Tim Bower


A Fin State of Affairs

Da-dum. With just two notes, Steven Spielberg and composer John Williams turned sharks into Hollywood’s most terrifying villains. Forty-three years after Jaws hit theaters, moviegoers (and sharks’ reputation) have yet to completely recover. But the conservation-minded team at the Little Saint Simons Island resort—occupying 11,000 largely undeveloped acres amid the famed Golden Isles—is doing damage control with its third annual Shark Days summit (July 24–29). “We hope to dispel any instinctual reservations or misconceptions and create a better understanding of sharks’ importance in global marine ecosystems,” says Little Saint Simons naturalist Cohen Carpenter. “We want to instill a fear of oceans without sharks.” They appear to be succeeding. Last year, the six-day hands-on experience, which takes guests out of the classroom and onto the water, sold out. Inshore and surf fishing trips, led by Captain Brooks Good and a trio of the field’s top scientists, teach attendees how to identify, tag, and release the blacktip, bonnethead, bull, finetooth, and lemon sharks that glide through these waters. Shark pups are particularly prevalent here, Carpenter says: “The shallow waters and estuaries provide them with protection from larger predators as well as ample feeding opportunities.” Attendees have time to take advantage of the barrier island’s wealth of hiking, biking, boating, birding, and beach-walking, too. If all that face time with the local sharks has you a tiny bit anxious about a dip in the ocean—frightening reputations aren’t rehabbed in a day—make your way to the resort’s saltwater pool instead.

Tim Bower


Hot to Trot

You can’t throw a hoof pick in Kentucky without hitting an equestrian event, but come July all eyes will be on the Kentucky Dressage Association’s Summer Classic (July 6–8), held at Lexington’s Kentucky Horse Park. The competition is packed mane-to-tail with action: two shows in classes from intro to grand prix plus a breed show. But amid it all, the grace and skill on display at the Classic’s musical freestyle event stand apart. An essential element of competitive dressage, “freestyles” feature horses showing off some truly fancy footwork set to music—ranging from playful prances and strutting sidesteps to triumphant trot extensions. Each competitor choreographs and performs a program. Riders’ near-invisible commands—the hallmark of high proficiency in the sport—make each task seem deceptively effortless. But don’t be fooled. Dressage—the foundation of all other equestrian disciplines, from pleasure riding to show jumping—is rigorous and difficult to master. “Freestyles bring welcome creativity to a regimented pursuit,” says KDA president Daphne Nimmons-Marvin.


Fresh-Squeezed Facts

Citrus’s contribution to New Orleans culinary culture is no pulp fiction. The fruits remain an important crop for farmers in southern Louisiana, and the annual arrival of one species in particular, the dainty, delicious satsuma—whose squatty trees are found in many a Crescent City courtyard—is a late-fall treat highly anticipated by locals. Citrus has even taken root in NOLA holiday traditions. “Creoles used to decorate small citrus trees for Christmas,” says Jessica B. Harris, cocurator of the food forum at the Historic New Orleans Collection museum. “I’ve started getting a live citrus as my Christmas tree, too, and later, I put it in my backyard.” Harvest a few more tidbits at the museum’s Pulp Facts: Celebrating Citrus gathering on June 9. “Have you ever wondered why that lemon’s in your curd?” Harris says. “Or pondered the origin of the satsuma in your sorbet? This event has answers.” Annually, the daylong culinary forum focuses on a food significant to southern Louisiana, placing citrus alongside such past topics as pralines, red beans and rice, rum, and coffee. This year, French author Pierre Laszlo will peel back sections of citrus history, and cookbook collector Rick Ellis will slice into classic citrus recipes from his collection. While there will be tastings, it’s no all-day-eating affair. But don’t let that sour you; for your intellect, Harris promises immersive refreshment.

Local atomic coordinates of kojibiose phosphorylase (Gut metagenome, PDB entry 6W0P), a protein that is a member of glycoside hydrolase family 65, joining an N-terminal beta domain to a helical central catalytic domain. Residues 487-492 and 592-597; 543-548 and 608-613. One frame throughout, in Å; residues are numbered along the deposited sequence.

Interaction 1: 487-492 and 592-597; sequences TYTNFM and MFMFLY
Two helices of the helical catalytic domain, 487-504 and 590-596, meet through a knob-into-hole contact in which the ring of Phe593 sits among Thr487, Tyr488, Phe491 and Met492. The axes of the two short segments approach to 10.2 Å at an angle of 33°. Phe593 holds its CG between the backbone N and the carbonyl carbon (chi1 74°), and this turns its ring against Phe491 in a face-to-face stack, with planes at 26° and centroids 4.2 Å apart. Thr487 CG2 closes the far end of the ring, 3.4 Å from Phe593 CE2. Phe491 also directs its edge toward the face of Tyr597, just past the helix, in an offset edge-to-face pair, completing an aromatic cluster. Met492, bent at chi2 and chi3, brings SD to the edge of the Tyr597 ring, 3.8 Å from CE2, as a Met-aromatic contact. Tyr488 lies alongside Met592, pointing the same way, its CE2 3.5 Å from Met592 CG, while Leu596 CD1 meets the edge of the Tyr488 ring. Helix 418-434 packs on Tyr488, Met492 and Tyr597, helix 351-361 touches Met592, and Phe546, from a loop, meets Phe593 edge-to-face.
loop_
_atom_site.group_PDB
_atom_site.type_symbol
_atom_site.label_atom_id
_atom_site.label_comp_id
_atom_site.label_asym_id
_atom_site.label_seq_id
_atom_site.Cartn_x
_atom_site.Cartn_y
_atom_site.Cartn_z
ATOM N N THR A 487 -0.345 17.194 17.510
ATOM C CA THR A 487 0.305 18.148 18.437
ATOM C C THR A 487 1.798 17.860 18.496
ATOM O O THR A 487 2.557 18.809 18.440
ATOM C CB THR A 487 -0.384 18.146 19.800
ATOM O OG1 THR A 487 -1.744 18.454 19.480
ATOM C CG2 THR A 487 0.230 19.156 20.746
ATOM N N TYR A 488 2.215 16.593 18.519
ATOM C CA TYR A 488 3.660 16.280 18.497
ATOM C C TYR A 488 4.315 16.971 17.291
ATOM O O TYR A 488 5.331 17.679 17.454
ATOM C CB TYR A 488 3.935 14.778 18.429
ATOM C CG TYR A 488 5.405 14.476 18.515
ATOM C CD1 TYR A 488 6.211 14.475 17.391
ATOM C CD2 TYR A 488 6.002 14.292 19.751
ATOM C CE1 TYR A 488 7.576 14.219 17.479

Tim Bower


Antiques Ahoy

Do you go gaga for gleaming teak? Chart a course for the Antique & Classic Boat Festival & Arts at Navy Point (June 15–17) in St. Michaels. Held at the Chesapeake Bay Maritime Museum and hosted by the Chesapeake Bay Chapter of the Antique & Classic Boat Society, the event lures thousands of nautical nostalgists with nearly a hundred vintage watercraft. This year, its thirty-first at the museum, the festival highlights ski boats from makers like Chris-Craft and Donzi, but everything from sleek-bowed Jersey skiffs and handsome mahogany runabouts to cruisers and racers will be moored at the museum’s docks, making the fest the mid-Atlantic’s largest gathering of classic boats and boat lovers. “Last year, we had a nine-foot hydroplane on up to a seventy-three-foot cruiser and a few 1880s log sailing canoes,” says Bob Hamilton, the event chair. Another big draw is the Field of Dreams market, offering fully restored vessels as well as a few faded beauties in need of TLC. Refurbishment workshops and rides around the bay provide activity; local food vendors and a pop-up rum bar ensure proper provisioning. “There are also seventy artists with maritime-themed works, and we have folks who come just for that,” Hamilton says. But it’s the camaraderie of the antique boat community that keeps the festival seaworthy. “Its appeal is as much about the people here as it is the boats.”


Sport of the Kings